|Immigration Plusses and Minuses|
|Key Words||Immigrants, labor force, growth, developing nations, documented and undocumented workers, guest worker, employment, taxes, services, prices|
Some people argue that immigrants are taking jobs away from U.S. citizens. The proportion of immigrants in the U.S. stands at 11 percent, thirty percent of whom - approximately 7.2 million - are Mexican. However, the fact remains that immigrants, both documented and undocumented, are responsible for one-fourth of the labor force growth and much of the nation's economic growth over the last 20 years. In Texas, the contribution of immigrants rises to one-third.
The availability of jobs in the U.S. and workers in developing nations has led President Bush and Mexican President Vicente Fox to discuss "regularized status" for undocumented Mexicans in the U.S. There is also talk of a guest worker program that would allow the employment of immigrants without the right to legal residence.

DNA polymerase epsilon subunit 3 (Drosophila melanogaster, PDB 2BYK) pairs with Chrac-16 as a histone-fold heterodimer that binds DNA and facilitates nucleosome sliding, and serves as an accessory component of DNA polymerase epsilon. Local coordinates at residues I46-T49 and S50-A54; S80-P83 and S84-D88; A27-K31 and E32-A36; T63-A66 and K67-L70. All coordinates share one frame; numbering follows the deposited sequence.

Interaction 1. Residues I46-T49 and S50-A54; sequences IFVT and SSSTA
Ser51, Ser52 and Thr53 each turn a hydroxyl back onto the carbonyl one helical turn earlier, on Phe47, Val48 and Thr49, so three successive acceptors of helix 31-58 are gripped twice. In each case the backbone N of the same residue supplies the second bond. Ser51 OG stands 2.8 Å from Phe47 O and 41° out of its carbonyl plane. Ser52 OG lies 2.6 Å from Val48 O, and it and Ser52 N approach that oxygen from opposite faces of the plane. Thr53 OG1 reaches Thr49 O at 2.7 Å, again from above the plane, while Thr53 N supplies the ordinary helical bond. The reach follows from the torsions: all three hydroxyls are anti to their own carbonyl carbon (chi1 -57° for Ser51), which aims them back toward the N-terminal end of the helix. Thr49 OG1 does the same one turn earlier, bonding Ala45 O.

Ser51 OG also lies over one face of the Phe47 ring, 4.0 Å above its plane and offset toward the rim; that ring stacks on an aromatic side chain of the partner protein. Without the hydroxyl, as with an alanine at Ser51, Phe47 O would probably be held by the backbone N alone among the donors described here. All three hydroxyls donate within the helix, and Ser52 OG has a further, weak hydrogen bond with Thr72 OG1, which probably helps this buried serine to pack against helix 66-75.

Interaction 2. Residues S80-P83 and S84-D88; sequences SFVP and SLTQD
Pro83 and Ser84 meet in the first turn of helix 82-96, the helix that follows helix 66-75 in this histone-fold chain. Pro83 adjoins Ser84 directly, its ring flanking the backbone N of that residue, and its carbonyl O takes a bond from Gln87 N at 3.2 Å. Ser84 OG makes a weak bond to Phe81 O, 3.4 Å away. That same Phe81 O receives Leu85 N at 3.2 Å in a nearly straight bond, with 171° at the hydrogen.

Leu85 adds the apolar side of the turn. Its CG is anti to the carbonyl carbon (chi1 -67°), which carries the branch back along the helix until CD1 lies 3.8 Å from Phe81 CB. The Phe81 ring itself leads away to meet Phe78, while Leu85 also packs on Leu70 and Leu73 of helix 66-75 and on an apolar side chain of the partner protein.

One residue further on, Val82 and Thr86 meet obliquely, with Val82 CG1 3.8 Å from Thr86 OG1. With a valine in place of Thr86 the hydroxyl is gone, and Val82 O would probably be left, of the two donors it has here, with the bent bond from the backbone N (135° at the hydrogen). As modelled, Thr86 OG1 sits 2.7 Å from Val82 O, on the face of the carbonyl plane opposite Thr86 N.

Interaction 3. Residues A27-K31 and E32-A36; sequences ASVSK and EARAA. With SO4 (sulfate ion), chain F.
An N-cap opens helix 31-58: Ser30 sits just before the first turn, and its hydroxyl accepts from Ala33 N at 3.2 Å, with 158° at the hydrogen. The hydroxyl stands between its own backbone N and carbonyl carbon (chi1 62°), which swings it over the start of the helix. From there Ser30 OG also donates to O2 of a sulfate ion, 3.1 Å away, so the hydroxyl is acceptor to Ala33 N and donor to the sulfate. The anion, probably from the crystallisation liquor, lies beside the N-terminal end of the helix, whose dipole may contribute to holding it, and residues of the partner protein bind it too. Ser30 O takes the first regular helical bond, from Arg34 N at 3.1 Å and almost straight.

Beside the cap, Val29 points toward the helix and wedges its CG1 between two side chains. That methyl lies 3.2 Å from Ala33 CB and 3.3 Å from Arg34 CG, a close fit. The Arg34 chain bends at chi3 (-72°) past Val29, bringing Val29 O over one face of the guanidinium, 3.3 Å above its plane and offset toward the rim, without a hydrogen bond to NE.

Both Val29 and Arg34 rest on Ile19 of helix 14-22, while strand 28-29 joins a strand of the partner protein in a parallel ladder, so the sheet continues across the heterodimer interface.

It is important, however, to consider the broader economic effects of immigration. Immigrant workers pay taxes, but use few federal services. But tending to be young and have more children, they impose costs on local school districts. If they do not have health insurance, they tend to delay treatment until emergency room care is needed. Nevertheless, on balance, one study estimates that the tax payments by an average immigrant and his or her descendants exceed the public services used by $80,000 over the long term.
The influx of low-skilled immigrants has also kept prices lower. For example, in Texas, it has been estimated that babysitting, housekeeping, and yard work prices are 17 to 24 percent lower than elsewhere in the U.S.
While immigration is high, it is declining. The number of border apprehensions is down from 220,000 in March 2000 to 170,000 in March 2001. This is probably due to the economic slowdown in the U.S., and more hope among Mexicans due to President Fox and his politics.
(Updated December 1, 2001)
|Source||Rebecca Rodriguez, "Migrant labor has ups, downs," The Arizona Republic, October 22, 2001.|
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